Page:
Don’t get me wrong, I’m more stubborn than I should be, so I see what he’s getting at. (If I had a nickel for every time I shouted ‘it’s the principle of the thing, damnit’, and slammed my fist on a table, I’d have some nickels). But in programming, compromise is a necessity.
Most often, the compromise comes down to time (number of operations needed) vs. space (memory). You can save time by using memory to do something useful. Or you can save memory but do things the slow way.
The other compromise that occurs is between readability and generality. You can have no-nonsense code which gets the job done at an unimpressive speed. Or you can have incredibly quick code by abstracting and generalizing the problem (usually with math).
13 lines of code on the left. That a stranger could read and make sense of. 5 lines of code on the right. Which may or may not be witchcraft.
Sometimes the situation (available memory, how long you’re willing to let a program run) dictates the approach. Sometimes it’s a matter of personal taste, and depends on whether or not you’re into the whole brevity thing. And there’s not always a clear answer. Approach A can be better than B which can be better than C, but then under some circumstances, C could be better than A!
- At first we used brute force. On the one hand, it’s a straightforward approach that’s easy to follow the logic of, and more likely to get the right answer. On the other hand, it was a burden on memory. And slow, because it checked every number (twice!) and built an entirely unnecessary vector.
- Then we vectorized. On the one hand, there was a limit to the size of the vectors again. On the other hand, we saved time by dealing with only the numbers that were relevant. On the other hand, since we treated 3 and 5 as independent factors, we had to add a variable to account for multiples of 15.
- Then we used math. On the one hand, that required solving a math problem. On the other hand, it just flat-out owns in processor time. On the other hand, it didn’t leave us with the most transparent code.
- Then we sped things up by doing them in C++. How much of an improvement was it? This much:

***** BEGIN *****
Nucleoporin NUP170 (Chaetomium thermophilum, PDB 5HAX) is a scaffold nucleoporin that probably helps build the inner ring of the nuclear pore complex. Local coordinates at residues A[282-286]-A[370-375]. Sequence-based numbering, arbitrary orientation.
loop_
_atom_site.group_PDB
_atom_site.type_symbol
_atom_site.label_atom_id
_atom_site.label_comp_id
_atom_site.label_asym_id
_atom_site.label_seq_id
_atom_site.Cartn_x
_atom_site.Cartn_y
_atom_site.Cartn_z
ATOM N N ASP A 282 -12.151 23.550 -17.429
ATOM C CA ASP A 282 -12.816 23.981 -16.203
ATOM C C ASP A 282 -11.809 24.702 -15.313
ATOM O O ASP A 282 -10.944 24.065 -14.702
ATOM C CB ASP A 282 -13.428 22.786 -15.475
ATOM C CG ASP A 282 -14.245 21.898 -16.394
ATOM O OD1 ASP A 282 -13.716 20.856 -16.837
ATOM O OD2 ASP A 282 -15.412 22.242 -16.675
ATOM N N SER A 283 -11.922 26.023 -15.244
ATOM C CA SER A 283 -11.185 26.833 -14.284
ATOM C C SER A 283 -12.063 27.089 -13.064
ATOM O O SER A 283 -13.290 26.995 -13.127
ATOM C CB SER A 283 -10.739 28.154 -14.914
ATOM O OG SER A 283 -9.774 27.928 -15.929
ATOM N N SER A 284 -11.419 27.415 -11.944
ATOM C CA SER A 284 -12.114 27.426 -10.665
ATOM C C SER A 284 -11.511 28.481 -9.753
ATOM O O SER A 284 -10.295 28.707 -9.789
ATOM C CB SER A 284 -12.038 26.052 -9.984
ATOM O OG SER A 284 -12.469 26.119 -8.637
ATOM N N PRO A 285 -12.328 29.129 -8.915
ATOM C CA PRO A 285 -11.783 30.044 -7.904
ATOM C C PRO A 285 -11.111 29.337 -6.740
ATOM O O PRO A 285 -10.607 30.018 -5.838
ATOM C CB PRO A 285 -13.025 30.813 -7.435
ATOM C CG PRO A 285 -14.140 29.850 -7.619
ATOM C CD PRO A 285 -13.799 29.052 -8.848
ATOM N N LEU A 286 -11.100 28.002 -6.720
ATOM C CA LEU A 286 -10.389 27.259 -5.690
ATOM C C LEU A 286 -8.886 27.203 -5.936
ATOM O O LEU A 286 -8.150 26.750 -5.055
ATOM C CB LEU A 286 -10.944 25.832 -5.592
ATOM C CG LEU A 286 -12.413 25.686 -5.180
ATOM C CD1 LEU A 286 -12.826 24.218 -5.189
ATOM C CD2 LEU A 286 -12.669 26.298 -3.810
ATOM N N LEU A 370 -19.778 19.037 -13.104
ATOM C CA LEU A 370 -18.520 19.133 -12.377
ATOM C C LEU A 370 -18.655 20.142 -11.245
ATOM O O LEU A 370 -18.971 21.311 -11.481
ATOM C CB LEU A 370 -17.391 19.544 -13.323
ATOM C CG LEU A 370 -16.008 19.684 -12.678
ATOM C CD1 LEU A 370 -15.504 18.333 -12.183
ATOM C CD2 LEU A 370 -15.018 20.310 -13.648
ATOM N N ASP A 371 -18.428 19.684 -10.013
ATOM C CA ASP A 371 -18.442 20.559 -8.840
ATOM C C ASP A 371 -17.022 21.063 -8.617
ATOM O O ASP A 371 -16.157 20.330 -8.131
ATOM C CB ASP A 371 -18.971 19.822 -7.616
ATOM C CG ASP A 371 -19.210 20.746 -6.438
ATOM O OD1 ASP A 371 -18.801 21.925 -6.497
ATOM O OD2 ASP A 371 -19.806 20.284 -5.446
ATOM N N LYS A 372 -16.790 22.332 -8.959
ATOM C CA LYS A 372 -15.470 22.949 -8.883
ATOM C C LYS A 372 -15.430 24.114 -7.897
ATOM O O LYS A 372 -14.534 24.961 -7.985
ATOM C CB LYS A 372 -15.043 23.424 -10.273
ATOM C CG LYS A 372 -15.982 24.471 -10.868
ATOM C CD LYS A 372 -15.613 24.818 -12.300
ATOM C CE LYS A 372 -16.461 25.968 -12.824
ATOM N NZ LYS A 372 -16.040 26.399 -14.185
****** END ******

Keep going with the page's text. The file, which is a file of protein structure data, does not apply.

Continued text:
Yeah. Definite improvement. But we also come back to ‘it’s difficult to define “better” code without a frame of reference’.
On the one hand, C++ is all round better than R (about 100 times faster). On the other hand, you don’t need to explicitly ask R to use 32-bits instead of 16-bits for super-large numbers. On the other hand, knowing enough about the problem and your system that you know what to ask C++ for and when, will make you a better programmer. Note: I misaligned columns in excel, so it says holly is the same speed as brute force in C++, which is ridiculous. It is 10 times faster!
But the purely mathematical approach takes the same time in both languages regardless of how large the input is. This is an example of a ‘constant time complexity’ algorithm. Regardless of input size, it always takes approximately the same time to compute an output. Neat. Brute force and holly golightly scale up with the input, so if you have 10 times the input, it takes 10 times as long. This is logarithmic time complexity. The solution we came up with for this problem is a rare beast though. It uses an insignificant amount of memory and gives an answer instantly. In reality though, compromises will need to be made.
This is why all that talk about binary representation and bytes and memory was important. If you know what you’re working with, beyond just the code you write, you get a better idea of the lay of the land and you’ll be on much surer footing when it comes to writing fast and efficient functions and programs. And you’ll be able to make more informed decisions about usage of time and memory. Plus, you’ll also be less freaked out when things don’t go according to plan.
Rorschach’s Journal. October 12th, 1985:
Badly optimized function in program this morning, wasteful constructions. This algorithm is afraid of me. I have seen it’s true time complexity. The types are extended gutters and the gutters are full of bits and when the integers finally overflow, all the answers will drown. The accumulated result of all their sums and multiplications will foam up about their vectors and all the coders and programmers will look up and shout “Save us!”…
…and I’ll look down, and whisper “no.”